We love exploring the new beers on tap at Sketchbook Brewing Company
Around The Bend Beer Co. is a Logan Square-based brewery known for its flagship ale, Silk Road, a galangal pale ale. The brewery prides itself upon using unusual flavors (i.e. galangal) and yeast strains in the brewing process to produce cutting-edge beers in a city with a sprawling craft beer scene. You can find Around the Bend brews at various Chicago restaurants and bars, including decades-old staples like Small Bar and Timothy O’Toole’s, as well as more recent additions to the culinary scene like Owen & Engine or The Publican.
Founded in January 2010 by Brad Shaffer and Jason Klein, the name of this small brewing operation was taken from the owners' childhood friendship that started instantly following a spiteful incident during a game of pond hockey. Spiteful brews a nice variety of ales, from the standbys to the more experimental brews, including a solid British-American hybrid beer, and a chocolate banana porter.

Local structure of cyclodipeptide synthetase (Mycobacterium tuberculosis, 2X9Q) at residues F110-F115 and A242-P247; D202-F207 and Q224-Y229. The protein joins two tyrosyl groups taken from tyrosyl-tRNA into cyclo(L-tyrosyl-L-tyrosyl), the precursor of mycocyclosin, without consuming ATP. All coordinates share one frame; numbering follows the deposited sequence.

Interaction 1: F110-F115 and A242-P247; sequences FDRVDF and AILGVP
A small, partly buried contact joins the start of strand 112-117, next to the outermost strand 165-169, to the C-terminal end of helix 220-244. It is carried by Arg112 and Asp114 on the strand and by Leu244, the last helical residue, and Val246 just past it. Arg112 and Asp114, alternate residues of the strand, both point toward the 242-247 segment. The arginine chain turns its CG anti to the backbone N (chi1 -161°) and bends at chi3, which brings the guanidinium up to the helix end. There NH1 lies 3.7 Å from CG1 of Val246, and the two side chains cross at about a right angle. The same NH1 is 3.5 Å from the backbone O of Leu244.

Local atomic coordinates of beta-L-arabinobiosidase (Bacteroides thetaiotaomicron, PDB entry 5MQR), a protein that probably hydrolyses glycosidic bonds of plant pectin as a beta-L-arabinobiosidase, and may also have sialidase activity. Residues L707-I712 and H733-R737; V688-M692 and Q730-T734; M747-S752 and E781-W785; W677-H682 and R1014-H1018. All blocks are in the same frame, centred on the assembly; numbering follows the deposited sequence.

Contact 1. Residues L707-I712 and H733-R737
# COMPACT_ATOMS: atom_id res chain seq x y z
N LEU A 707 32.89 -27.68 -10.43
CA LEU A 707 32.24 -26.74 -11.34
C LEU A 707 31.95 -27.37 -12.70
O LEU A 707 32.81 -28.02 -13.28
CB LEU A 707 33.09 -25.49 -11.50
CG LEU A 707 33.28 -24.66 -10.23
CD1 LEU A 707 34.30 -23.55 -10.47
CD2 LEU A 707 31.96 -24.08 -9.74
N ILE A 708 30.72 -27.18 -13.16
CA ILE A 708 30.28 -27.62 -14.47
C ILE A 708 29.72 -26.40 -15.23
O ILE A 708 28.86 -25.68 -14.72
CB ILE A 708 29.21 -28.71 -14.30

Lake County’s Light the Lamp Brewery was founded in 2011 by a group of suburban dads who shared a love for hockey and beer (and probably their children). The dads ventured into making their own craft beer through research and trial and error, and now have a bustling brewery and tap room, as well as a sizable roster of various styles under their belts -- aptly named in accordance with their favorite pastime -- including Power Play IPA, Bench Minor Blonde, Red Line Ale, and Sin Bin Stout.